With COVID lockdowns over, Uber is back. The number of active monthly app users and ridership is soaring, but the company has yet to make any money to show its stockholders.

This week, Uber said its gross booking for the third quarter of 2022 soared at an annual rate of 32% to $29.1 billion. In addition, trips during the quarter jumped at an annual rate of 19% to 1.95 billion or 21 million trips per day.

As a result, they helped the company's revenues rise at an annual rate of 72% to $8.3 billion. But the company lost $1.2 billion on top of the $2.6 billion it lost last quarter, adding to the losses in the previous quarters during the pandemic.

Once again, management disregarded the loss as another aberration. Instead, it focused on its solid Earnings Before Interest Amortization and Depreciation (EBITDA), enumerating various macroeconomic challenges.

"Our global scale and unique platform advantages are working together to drive more profitable growth, with Gross Bookings growth of 32% and record Adjusted EBITDA of $516 million," said Dara Khosrowshahi, CEO. "Even as the macroeconomic environment remains uncertain, Uber's core business is stronger than ever."

"Strong demand for our offerings, better marketplace efficiency, and our asset-light platform helped to deliver Adjusted EBITDA well above our guidance, even as foreign exchange and inflationary headwinds impact all global businesses," said Nelson Chai, CFO. "We remain focused on excellent execution and disciplined cost management to deliver on our growth and profitability commitments for the coming years."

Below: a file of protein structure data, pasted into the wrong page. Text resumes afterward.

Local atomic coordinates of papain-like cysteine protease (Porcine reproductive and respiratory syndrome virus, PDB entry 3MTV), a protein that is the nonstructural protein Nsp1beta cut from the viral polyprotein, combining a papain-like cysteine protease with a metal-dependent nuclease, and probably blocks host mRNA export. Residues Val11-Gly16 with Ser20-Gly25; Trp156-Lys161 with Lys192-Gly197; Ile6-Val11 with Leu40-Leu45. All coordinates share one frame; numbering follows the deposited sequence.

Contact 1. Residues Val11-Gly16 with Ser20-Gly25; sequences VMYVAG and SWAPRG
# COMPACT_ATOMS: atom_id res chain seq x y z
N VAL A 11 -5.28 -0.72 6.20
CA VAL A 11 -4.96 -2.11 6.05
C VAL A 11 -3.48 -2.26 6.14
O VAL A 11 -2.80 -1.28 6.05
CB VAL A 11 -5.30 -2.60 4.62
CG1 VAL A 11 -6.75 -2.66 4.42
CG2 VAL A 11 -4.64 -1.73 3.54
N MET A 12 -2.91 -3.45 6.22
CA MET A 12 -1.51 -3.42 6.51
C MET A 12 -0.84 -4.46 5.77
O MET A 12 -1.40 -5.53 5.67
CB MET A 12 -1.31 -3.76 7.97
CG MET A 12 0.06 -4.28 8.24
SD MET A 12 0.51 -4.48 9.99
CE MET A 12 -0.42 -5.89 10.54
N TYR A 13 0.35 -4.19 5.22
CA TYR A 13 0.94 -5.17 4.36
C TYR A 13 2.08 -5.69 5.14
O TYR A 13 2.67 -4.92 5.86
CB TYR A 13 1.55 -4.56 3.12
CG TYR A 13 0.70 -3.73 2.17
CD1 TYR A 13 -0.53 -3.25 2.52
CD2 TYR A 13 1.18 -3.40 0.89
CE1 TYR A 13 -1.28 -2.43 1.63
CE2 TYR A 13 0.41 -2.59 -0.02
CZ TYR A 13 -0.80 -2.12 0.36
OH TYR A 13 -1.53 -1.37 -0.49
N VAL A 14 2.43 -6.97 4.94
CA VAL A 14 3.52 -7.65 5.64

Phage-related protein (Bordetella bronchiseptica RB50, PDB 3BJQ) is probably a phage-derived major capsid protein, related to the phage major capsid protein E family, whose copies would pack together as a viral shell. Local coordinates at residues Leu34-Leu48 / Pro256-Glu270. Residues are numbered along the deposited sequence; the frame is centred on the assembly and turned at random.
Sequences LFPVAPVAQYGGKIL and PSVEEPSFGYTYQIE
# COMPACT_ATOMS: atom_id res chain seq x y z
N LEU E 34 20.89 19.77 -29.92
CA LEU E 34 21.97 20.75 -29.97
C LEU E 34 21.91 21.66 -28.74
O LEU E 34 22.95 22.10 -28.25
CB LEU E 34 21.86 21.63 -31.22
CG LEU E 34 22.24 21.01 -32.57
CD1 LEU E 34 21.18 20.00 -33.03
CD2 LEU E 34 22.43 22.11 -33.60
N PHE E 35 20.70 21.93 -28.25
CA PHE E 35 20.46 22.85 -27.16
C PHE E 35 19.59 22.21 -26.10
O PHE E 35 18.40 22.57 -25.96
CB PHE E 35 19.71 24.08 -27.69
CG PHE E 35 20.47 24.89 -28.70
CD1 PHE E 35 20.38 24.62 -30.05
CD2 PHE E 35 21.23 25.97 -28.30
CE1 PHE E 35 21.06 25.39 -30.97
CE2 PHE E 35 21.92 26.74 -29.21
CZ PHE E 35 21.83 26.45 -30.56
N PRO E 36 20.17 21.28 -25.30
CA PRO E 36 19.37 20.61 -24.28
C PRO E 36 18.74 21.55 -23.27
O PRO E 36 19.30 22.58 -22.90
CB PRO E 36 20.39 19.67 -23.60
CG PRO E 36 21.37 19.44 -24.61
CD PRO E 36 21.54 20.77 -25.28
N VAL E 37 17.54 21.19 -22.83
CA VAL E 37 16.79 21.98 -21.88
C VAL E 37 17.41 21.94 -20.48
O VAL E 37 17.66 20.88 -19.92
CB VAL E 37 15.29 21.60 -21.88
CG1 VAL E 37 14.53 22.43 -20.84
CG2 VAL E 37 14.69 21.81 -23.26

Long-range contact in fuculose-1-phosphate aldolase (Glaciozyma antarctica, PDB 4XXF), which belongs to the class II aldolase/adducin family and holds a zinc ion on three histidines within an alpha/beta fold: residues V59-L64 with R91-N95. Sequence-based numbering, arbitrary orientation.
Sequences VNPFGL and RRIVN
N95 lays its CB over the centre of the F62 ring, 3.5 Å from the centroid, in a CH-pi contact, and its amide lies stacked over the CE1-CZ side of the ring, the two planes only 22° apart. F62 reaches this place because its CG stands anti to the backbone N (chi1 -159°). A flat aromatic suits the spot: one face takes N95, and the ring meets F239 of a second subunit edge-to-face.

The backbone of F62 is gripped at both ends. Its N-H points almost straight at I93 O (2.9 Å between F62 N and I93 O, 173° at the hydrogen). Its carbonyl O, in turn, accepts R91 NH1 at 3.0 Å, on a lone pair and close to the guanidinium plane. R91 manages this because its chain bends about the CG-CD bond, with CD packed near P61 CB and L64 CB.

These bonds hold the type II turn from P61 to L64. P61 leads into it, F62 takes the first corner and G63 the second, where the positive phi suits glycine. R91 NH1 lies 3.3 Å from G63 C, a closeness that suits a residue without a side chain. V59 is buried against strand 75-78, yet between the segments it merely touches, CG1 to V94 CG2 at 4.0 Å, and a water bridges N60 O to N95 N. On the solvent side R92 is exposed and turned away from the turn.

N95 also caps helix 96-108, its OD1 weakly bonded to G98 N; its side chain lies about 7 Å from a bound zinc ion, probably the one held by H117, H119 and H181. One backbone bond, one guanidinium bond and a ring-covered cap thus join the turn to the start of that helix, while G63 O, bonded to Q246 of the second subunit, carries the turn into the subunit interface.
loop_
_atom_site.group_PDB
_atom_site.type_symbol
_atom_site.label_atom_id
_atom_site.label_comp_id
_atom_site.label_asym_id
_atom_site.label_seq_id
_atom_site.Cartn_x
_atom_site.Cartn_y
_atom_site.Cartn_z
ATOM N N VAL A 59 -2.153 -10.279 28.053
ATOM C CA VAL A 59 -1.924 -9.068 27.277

But stockholders do not receive EBITDA. Instead, they receive cash left after operating expenses, capital expenditures, and any gains and losses from financial investments.

In the case of Uber, operating expenses are still exceeding EBITDA. Thus, net income is a negative number.

According to Art Shaikh, CEO of generational platform CircleIt, the problem here is that the company pays a great deal of money to acquire customers. "When you spend $40 to acquire a customer, and the total ride is $10, that is a $30 loss," Shaikh told International Business Times.

"The reality goes even deeper, as there is a payout to the driver, plus operational costs."

But there's another problem that's more fundamental. Its app is too similar to Lyft's, its main competitor. And that makes the market for ridership a homogeneous duopoly, where the two companies are engaged in price competition.

"Uber's business model lends itself to shopping around, and they haven't quite seen the lift from their Uber Plus memberships that they would have hoped," added Shaikh. "When customers have comparable alternatives like Lyft, they can just as easily find a potentially less expensive ride."

Price competition makes it hard for Uber to create any Economic Value Added (EVA) for its capital holders--the difference between the Return on Invested Capital (ROIC) and the Weighted Average Cost of Capital (WACC).

EVA measures how affectively management allocates capital. It's the value a company generates over the opportunity cost of capital. A positive EVA is a sign that the company creates value, while a negative EVA is a sign that the company destroys value.

According to Gurufocus.com estimates, Uber currently has an EVA of -18%, more prominent than in 2018, meaning that the company destroys rather than creates value as it grows.

Thus, there's no money to show to its capital holders.

A passenger walks near Uber signage after arriving at Los Angeles International Airport (LAX) in Los Angeles, California, U.S. July 10, 2022.
A passenger walks near Uber signage after arriving at Los Angeles International Airport (LAX) in Los Angeles, California, U.S. July 10, 2022. Reuters / DAVID SWANSON